What are whaling attacks?

“Whaling” attacks, also called Business Email Compromise (BEC), are a newer form of phishing attack. Phishing attacks consist of messages sent to would-be victims that try to deceive them into clicking malicious links, or opening an attachment that contains malware. Phishing attacks have evolved drastically, in part due to growing awareness of such threats.

Spear phishing attacks are designed to target specific victims, as opposed to simply casting a wide net. Spear phishing often uses domains that are almost identical to real domains that are in constant contact with the victims, in an attempt to make the victim believe the phishing attempt is a valid correspondence.

A form of elaborate spear phishing, whaling usually targets c-level executives, i.e. the “big fish.” Usually, perpetrators send emails to a company’s CFO masquerading as legitimate correspondence from the CEO. Typically the messages request that the CFO transfer money to a specific bank account. When the scheme is finally uncovered, the money is long gone.

Where did these attacks come from?

Whaling attacks evolved from online banking frauds, which are a far simpler type of cybercrime. In banking frauds, the attacker steals a victim’s banking credentials and uses them to transfer small amounts of money. This form of attack was infamously used by the Russian and Nigerian mafia for nearly a decade.

Their modus operandi was to systematically target as many private users as possible and steal a small amount from each one, knowing that banks wouldn’t authorize large funds transfers from private customers. This was a very successful operation at first. Over time, both banks and users gradually became more aware of the threat and implemented stricter security measures, such as multi-factor authentication and IP monitoring to mitigate, but not eliminate,  these attacks.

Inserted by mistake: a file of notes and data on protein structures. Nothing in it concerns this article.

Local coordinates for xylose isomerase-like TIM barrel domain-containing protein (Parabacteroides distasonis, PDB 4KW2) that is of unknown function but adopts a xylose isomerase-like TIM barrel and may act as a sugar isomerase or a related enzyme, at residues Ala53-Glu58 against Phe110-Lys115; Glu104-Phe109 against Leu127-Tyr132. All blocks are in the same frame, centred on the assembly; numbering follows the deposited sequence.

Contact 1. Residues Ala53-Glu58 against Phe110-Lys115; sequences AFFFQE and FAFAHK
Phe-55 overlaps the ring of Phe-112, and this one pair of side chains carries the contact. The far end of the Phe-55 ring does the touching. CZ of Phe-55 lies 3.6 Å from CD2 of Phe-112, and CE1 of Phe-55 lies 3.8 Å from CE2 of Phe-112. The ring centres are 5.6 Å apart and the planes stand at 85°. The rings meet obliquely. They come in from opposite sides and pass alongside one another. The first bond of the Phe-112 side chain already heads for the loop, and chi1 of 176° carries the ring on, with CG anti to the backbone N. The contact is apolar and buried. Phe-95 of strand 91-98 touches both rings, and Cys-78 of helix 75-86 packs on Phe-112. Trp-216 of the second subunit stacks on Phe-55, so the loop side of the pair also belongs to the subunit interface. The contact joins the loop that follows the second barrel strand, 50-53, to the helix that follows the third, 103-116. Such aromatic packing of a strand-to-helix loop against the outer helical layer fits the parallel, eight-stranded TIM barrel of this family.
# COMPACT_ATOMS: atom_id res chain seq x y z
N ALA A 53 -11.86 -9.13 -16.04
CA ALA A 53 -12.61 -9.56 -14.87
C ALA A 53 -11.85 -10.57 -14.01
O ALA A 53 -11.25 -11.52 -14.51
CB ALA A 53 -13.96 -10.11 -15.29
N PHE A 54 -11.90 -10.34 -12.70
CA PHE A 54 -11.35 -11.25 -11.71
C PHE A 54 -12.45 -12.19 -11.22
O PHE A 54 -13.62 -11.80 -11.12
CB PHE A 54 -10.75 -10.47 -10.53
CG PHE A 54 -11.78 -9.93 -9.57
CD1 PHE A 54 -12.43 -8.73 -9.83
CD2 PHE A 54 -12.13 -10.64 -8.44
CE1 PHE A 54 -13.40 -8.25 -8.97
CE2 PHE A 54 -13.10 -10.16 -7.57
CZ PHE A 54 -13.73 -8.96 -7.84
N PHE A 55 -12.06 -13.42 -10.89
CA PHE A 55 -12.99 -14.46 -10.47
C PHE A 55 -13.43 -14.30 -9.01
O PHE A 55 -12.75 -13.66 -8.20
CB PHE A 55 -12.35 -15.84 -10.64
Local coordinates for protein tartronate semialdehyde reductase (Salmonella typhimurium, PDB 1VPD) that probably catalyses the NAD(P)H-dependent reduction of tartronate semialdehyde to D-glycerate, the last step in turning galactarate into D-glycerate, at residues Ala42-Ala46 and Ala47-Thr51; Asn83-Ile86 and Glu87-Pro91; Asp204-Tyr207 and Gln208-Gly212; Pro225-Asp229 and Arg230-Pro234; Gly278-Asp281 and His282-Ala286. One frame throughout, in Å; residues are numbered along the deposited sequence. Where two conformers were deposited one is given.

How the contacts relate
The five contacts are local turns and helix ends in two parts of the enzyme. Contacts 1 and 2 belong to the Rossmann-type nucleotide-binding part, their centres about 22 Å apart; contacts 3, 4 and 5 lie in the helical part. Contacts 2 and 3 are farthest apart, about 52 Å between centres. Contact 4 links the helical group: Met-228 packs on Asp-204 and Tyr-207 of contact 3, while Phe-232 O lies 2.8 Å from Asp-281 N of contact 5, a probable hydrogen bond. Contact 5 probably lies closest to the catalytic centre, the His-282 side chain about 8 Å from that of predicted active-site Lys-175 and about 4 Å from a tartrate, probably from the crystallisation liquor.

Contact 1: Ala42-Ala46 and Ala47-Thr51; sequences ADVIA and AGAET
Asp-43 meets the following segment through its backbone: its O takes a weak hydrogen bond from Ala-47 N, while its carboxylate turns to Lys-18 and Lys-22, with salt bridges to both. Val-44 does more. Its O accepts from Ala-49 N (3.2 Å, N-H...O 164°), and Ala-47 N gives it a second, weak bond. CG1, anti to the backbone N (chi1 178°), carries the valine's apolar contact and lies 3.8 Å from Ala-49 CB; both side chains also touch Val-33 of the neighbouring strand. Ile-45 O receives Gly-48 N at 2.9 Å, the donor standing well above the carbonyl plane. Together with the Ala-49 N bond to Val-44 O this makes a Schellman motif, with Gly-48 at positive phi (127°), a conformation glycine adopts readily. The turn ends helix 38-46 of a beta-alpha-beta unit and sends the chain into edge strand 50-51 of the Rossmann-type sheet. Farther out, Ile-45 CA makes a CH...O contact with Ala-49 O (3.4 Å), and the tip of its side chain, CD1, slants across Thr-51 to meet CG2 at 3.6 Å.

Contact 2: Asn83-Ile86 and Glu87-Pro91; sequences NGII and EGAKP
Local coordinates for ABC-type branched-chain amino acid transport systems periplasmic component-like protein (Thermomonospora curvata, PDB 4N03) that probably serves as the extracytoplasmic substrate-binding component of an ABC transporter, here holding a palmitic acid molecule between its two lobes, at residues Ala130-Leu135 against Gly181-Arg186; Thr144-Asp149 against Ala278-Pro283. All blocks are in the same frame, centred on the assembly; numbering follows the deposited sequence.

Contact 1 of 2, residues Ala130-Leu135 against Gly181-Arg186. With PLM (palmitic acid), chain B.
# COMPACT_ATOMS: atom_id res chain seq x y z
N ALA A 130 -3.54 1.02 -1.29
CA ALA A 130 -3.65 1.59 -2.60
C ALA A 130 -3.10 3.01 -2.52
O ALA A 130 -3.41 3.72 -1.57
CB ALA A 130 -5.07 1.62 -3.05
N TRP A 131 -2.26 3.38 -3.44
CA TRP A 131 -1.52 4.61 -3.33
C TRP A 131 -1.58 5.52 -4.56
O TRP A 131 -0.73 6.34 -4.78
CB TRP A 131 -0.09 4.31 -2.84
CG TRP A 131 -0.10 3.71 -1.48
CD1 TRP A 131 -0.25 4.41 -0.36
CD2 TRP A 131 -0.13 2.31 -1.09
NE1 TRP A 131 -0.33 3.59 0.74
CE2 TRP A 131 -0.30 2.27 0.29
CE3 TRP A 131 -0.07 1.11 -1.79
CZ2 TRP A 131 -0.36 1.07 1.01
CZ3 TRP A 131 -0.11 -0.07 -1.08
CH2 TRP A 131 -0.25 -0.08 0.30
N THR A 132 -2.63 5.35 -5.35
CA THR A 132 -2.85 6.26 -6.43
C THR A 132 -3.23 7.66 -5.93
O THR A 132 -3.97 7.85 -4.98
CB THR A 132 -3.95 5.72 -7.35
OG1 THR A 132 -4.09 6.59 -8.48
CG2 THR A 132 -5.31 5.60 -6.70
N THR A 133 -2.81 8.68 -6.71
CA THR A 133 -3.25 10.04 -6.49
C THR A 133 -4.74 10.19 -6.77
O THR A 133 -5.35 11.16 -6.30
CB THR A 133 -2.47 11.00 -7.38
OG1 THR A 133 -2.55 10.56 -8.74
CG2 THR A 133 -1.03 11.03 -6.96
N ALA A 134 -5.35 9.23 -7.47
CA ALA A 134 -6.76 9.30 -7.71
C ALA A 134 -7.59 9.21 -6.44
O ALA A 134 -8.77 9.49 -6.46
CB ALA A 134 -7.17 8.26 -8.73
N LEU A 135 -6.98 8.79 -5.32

Attackers realized that the effort needed to overcome these complex security measures was not worthwhile, as the return on investment was relatively low. As a result, phishing attack methods became more sophisticated and targeted, leading to the development of whaling attacks.

Given their highly targeted nature, whaling attacks require a relatively long and extensive reconnaissance phase, because so much information about the target company is needed. However, when they are successful, they yield far greater profits, as these “big fish” regularly make money transfers worth millions of dollars.

How are such attacks performed?

The following examples demonstrate the reality of this threat and how easily large companies can fall victim to such schemes. If you think you wouldn’t – wait until you read the below details from the Check Point Incident Response Team.

 

Stories from the Check Point Incident Response Team:

The Ubiquiti Networks case

In June 2015, Ubiquiti Networks Inc., a network technology company with a market cap of over $2 billion, was the victim of a whaling scam. In total the company was defrauded out of $46.7 million. According to Ubiquiti, “The incident involved employee impersonation and fraudulent requests from an outside entity targeting the company’s finance department. This fraud resulted in transfers of funds aggregating $46.7 million held by a company subsidiary incorporated in Hong Kong to other overseas accounts held by third parties.”

The company’s employees were tricked by the attackers, who used domains intended to look like the originals with only minor differences, such as adding a letter or punctuation. In addition, the attackers used fake email addresses. The Ubiquiti employees, who assumed they were getting legitimate transfer orders from their superiors, complied with the requests and transferred the money. Ubiquiti later managed to retrieve $8.1 million, but the overall damage was extensive.